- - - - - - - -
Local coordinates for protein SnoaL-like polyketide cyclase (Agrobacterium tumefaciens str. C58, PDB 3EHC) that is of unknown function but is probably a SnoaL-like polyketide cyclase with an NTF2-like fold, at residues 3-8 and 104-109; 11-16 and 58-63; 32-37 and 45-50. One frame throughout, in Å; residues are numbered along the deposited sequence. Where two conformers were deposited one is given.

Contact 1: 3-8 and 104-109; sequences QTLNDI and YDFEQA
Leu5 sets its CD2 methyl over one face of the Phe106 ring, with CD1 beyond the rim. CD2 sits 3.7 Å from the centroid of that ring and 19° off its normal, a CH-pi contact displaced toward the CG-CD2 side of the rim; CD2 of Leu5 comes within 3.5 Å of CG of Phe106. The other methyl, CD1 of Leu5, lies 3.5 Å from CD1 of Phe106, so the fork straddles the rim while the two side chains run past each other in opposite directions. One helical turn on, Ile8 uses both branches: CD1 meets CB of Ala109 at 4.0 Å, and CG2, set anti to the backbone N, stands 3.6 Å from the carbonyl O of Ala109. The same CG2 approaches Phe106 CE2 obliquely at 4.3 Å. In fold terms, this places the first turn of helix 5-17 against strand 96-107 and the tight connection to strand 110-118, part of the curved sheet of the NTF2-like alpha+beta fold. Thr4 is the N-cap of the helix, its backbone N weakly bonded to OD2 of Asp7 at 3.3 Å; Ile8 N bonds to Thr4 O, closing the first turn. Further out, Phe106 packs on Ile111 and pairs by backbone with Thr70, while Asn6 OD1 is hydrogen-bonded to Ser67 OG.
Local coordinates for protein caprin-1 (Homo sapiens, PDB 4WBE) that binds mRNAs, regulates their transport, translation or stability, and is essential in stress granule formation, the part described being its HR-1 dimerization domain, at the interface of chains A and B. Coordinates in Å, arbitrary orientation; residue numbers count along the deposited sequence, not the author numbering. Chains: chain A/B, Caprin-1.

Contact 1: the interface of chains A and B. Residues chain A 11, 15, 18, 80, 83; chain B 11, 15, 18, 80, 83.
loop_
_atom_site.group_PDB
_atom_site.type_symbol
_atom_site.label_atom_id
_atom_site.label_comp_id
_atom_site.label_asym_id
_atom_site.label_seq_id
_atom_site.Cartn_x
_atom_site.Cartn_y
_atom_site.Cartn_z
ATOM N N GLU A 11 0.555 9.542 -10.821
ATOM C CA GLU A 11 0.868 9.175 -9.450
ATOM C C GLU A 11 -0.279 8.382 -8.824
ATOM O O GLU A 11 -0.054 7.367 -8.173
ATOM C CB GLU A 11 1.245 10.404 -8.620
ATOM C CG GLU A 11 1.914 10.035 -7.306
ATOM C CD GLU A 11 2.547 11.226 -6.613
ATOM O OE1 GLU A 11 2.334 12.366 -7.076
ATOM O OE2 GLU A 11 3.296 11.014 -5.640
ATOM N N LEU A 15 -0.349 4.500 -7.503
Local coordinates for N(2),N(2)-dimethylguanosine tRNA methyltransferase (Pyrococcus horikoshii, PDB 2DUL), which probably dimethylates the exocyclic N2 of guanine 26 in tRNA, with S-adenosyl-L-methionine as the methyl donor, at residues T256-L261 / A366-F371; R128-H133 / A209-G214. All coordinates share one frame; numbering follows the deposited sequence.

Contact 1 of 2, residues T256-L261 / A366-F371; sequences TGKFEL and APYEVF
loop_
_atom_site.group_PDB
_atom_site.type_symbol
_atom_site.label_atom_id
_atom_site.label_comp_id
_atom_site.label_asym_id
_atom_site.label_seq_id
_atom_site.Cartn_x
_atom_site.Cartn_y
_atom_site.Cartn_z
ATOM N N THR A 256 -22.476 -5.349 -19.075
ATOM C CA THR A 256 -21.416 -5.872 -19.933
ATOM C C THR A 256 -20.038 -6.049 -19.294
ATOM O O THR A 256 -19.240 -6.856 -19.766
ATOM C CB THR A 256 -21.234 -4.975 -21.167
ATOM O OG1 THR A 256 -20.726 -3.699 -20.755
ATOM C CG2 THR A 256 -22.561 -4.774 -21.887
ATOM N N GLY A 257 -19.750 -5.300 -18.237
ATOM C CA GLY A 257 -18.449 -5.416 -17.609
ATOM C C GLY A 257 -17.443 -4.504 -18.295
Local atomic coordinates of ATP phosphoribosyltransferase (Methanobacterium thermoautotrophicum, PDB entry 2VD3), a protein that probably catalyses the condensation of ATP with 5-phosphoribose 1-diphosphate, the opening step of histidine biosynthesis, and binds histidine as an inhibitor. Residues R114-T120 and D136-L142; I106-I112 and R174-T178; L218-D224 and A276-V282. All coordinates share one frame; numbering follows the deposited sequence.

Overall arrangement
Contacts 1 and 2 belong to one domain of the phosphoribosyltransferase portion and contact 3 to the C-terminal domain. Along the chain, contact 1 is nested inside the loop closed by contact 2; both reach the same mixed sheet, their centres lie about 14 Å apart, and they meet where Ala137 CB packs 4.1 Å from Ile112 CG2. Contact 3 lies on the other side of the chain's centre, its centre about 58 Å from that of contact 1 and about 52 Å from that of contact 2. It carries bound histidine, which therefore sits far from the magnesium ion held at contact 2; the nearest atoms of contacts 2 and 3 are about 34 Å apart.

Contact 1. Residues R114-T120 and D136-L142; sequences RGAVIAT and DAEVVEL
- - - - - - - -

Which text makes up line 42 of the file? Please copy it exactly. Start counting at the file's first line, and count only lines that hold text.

ATOM C CB THR A 256 -21.234 -4.975 -21.167